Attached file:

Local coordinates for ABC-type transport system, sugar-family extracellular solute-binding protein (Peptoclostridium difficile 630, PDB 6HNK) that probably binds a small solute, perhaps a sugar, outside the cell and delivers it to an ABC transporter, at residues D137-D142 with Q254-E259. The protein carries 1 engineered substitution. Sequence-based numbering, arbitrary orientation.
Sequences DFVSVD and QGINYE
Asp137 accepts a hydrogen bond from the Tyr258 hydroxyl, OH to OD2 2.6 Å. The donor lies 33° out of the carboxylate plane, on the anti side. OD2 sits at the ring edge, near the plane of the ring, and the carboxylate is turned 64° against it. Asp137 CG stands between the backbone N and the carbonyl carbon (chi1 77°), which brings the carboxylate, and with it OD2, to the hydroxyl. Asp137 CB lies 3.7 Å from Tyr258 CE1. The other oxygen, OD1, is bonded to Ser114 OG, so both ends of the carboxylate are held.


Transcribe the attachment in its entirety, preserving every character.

Local coordinates for ABC-type transport system, sugar-family extracellular solute-binding protein (Peptoclostridium difficile 630, PDB 6HNK) that probably binds a small solute, perhaps a sugar, outside the cell and delivers it to an ABC transporter, at residues D137-D142 with Q254-E259. The protein carries 1 engineered substitution. Sequence-based numbering, arbitrary orientation.
Sequences DFVSVD and QGINYE
Asp137 accepts a hydrogen bond from the Tyr258 hydroxyl, OH to OD2 2.6 Å. The donor lies 33° out of the carboxylate plane, on the anti side. OD2 sits at the ring edge, near the plane of the ring, and the carboxylate is turned 64° against it. Asp137 CG stands between the backbone N and the carbonyl carbon (chi1 77°), which brings the carboxylate, and with it OD2, to the hydroxyl. Asp137 CB lies 3.7 Å from Tyr258 CE1. The other oxygen, OD1, is bonded to Ser114 OG, so both ends of the carboxylate are held.